Goldman Sachs
The Goldman Sachs investment offices in Peterborough Court, London Carl Court/ Getty Images

Two of the world's biggest banks might be gearing up to move hundreds of jobs away from London, but the British capital is unlikely to lose its crown as Europe's leading financial centre.

On Tuesday (21 March), Richard Gnodde, the CEO of Goldman Sachs International, the European arm of the Wall Street bank, said the lender will relocate hundreds of jobs away from London before Britain and the European Union agree on any Brexit deal.

"We are going to start to execute on those contingency plans," he told CNBC.

"For this first period, this is really the period as we put in place contingency plans, this is in the hundreds of people as opposed to anything greater than that. We can't bank on them so we have to have contingency plans and that's what are going to start to execute on."

Gnodde added one of the key issues was whether Britain and the EU will agree on a transitional period as they negotiate the terms of a Brexit deal. However, he warned the lender could not afford to let the uncertainty linger any longer before taking action.

"This move by Goldman Sachs is no more than prudent housekeeping," Panmure analyst David Buik told IBTimes UK.

"It was promised. People on either side of the Brexit debate acknowledge that London will never be displaced as Europe's leading financial centre, if not close to the world's. It would be irresponsible to to have gentle contingency plans."

Britain hosts the core of Goldman's European operations, with some 6,000 workers employed in the country across foreign exchange trading, corporate finance and broking services.

"Clearing is obviously an issue but there will be investment bankers with experience in Europe making sure the barricades are manned. Most of those leaving will probably return within three years," Buik added.

However, Micheal Martins, economist at the Institute of Directors, warned Goldman Sachs' decision was a worrying sign.

"Even if the shift of personnel is mainly clearing house staff, the tax take from their high salaries, consumption patterns, and assets will likely go to places like Frankfurt and Paris rather than Westminster, asymmetrically denting the chancellor's 'war chest' during the upcoming Brexit negotiations," he told this publication.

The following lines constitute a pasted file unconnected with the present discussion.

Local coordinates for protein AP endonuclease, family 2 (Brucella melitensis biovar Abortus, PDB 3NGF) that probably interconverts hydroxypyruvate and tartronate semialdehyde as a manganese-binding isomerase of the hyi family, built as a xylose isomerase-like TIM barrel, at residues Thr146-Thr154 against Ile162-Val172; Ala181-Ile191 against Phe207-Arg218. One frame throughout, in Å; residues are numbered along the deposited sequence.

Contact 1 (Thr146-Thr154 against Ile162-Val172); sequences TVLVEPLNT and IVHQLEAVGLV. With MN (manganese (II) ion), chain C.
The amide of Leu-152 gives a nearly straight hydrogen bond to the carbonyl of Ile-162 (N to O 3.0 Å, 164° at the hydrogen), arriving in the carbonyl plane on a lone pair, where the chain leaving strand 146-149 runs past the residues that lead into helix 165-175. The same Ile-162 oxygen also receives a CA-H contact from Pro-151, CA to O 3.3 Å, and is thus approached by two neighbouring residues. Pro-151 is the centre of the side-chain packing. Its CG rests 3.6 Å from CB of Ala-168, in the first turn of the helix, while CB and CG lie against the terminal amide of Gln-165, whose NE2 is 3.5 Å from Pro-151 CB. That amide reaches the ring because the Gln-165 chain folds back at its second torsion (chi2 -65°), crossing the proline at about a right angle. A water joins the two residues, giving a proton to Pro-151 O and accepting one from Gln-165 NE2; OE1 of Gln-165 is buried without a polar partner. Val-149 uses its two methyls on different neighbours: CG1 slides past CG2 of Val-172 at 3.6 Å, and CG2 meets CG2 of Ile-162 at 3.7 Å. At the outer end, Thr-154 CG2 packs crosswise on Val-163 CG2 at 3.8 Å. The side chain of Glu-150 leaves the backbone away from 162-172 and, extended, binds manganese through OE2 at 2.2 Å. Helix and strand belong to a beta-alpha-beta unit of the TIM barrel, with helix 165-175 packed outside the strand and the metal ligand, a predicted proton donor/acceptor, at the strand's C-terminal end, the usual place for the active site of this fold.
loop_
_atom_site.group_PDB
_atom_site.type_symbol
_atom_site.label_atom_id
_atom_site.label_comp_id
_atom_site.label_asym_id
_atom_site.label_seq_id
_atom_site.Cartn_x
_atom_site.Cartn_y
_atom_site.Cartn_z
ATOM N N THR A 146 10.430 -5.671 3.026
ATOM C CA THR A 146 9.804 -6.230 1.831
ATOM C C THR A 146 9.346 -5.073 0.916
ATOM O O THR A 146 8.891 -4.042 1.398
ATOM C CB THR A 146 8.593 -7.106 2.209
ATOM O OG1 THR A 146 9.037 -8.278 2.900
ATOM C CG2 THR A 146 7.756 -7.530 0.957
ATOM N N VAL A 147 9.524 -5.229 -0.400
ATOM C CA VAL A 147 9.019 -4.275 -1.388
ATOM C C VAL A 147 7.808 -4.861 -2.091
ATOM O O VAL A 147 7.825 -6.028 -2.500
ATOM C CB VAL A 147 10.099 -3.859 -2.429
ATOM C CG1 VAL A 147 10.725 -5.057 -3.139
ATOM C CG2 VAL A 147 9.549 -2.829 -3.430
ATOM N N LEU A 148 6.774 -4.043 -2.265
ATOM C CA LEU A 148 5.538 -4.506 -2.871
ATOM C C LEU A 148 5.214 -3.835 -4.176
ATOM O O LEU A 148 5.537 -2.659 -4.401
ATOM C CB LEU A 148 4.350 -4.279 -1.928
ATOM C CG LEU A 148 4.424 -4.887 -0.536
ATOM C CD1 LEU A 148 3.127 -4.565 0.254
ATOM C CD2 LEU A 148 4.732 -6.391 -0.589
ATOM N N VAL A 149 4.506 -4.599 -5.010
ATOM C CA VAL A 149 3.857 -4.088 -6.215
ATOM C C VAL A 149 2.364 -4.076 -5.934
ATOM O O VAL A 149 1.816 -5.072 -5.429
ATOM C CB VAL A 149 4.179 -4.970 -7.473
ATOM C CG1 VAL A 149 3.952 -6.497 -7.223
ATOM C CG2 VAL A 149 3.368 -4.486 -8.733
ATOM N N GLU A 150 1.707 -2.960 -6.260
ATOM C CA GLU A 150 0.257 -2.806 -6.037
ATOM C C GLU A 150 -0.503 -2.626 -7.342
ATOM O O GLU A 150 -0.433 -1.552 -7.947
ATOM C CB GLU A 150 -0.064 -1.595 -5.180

"A depreciated pound and heightened uncertainty has begun to translate into lower real wage growth, which has likely been negative in the first quarter of 2017. A lower personal income tax take means that public sector revenues will come under increasing pressure, given that financiers make up nearly a quarter of PAYE government revenue."

Colm Kelleher, the president of Morgan Stanley, also said his bank, which employs approximately 5,000 staff in London, would "certainly" have to move some workers before the end of the Brexit negotiations.

Among Brexit's numerous implications, London could lose its role as the European Union's undisputed financial centre. Earlier this week, Downing Street confirmed Britain will trigger Article 50 of the EU constitution, which will effectively rubber-stamp its intention to leave the bloc, on 29 March.

The UK will also leave the single market, meaning lenders will not retain access to the European banking passport system, which allows banks and other financial institutions authorised to operate in an EU country, or a state member of the European Economic Area (EEA), to conduct business across the union.

Frankfurt, Amsterdam, Luxembourg and Dublin have all emerged as possible destinations for London-based banks to relocate but analysts have warned it would be nigh on impossible to replicate London's environment abroad, in terms of workforce and infrastructure.

The former has a world-class transport network while its airport is a global aviation hub which serves a super-connector terminal for flights between the Americas and Asia. However, Germany's finance hub, is not geared up to cope with a mass influx of bankers looking to escape a Brexit-burdened London.

Dublin faces a similar dilemma. Language, time zone and common law are the same over the Liffey as they are in London, while Ireland's 12.5% corporate tax rate has also proved very appealing with international firms.

However, while the advantages might be obvious, Dublin also shares some very familiar problems with London, such as a chronic housing shortage.